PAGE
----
Drugged Out: How Cognitive Bias Hurts Drug Innovation
Cynthia M. Ho
Loyola University of Chicago School of Law
August 31, 2013
51 San Diego Law Review 419 (2014)
In recent years, legal scholars have begun to identify and evaluate how the cognitive biases held by all individuals impact law and policy. Thus far, however, scholars have not recognized the existence or impact of biases that impact pharmaceutical innovation and patent policy. This Article fills that gap at a key juncture. Currently, the industry mostly produces drugs that do not provide significant clinical benefits over existing drugs. Further, even the number of new drugs produced every year is modest compared with exponentially increasing pharmaceutical expenditures.
This Article shows that there are significant cognitive biases that play a key, but thus far unrecognized, role in promoting modest innovation. In particular, there are views of pharmaceutical innovation and patent policy that have been broadly accepted amongst not only the industry, but by policy makers and some scholars that are not soundly supported. These views, referred to as “schemas,” are perpetuated because of well-established cognitive biases explained in the Article. Recognizing these schemas is critical because scholars and policy makers are vulnerable to accept these mistaken assumptions as fact, and create and recommend misguided policies. Although these schemas revealed here are broadly consistent with cognitive science studies, this is the first Article to not only document schemas in the realm of pharmaceutical innovation, but also show how they are perpetuated despite contrary evidence. After revealing these schemas, this Article proposes concrete steps to counteract them, including possible steps to modify patent policy in light of this new understanding.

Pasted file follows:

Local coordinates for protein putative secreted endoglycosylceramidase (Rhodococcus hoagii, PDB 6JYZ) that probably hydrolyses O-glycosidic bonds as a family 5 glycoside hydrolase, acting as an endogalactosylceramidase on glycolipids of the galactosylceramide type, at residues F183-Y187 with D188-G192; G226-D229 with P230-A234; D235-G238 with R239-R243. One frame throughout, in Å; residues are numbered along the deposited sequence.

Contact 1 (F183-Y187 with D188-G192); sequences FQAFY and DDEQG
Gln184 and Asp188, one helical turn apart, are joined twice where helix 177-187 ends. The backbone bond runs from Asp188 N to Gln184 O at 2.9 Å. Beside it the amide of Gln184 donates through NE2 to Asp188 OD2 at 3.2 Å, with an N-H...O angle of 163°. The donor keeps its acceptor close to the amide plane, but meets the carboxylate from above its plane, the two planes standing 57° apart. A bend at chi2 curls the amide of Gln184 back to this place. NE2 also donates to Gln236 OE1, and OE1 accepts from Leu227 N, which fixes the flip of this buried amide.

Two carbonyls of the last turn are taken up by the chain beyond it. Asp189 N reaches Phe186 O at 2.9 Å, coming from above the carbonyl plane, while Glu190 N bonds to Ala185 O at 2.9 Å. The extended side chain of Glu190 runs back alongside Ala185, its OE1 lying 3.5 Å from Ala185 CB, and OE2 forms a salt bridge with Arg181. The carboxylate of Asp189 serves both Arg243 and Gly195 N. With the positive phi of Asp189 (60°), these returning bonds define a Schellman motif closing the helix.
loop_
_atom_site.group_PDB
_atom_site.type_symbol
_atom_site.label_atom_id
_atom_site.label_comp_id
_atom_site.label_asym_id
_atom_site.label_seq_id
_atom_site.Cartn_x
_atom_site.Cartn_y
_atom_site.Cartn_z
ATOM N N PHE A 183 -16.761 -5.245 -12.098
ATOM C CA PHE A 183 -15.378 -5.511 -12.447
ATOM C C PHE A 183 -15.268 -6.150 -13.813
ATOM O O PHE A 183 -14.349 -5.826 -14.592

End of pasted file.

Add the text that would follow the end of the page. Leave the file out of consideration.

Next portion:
Number of Pages in PDF File: 90
Keywords: patent, drug, pharmaceutical, innovation, cognitive bias, schema, drug development
JEL Classification: I10, I18, I19, K11, K19, K23, K32, K39, L50, L52, L59, L65, O31, O32, O34, O38
Date posted: September 1, 2013 ; Last revised: August 9, 2014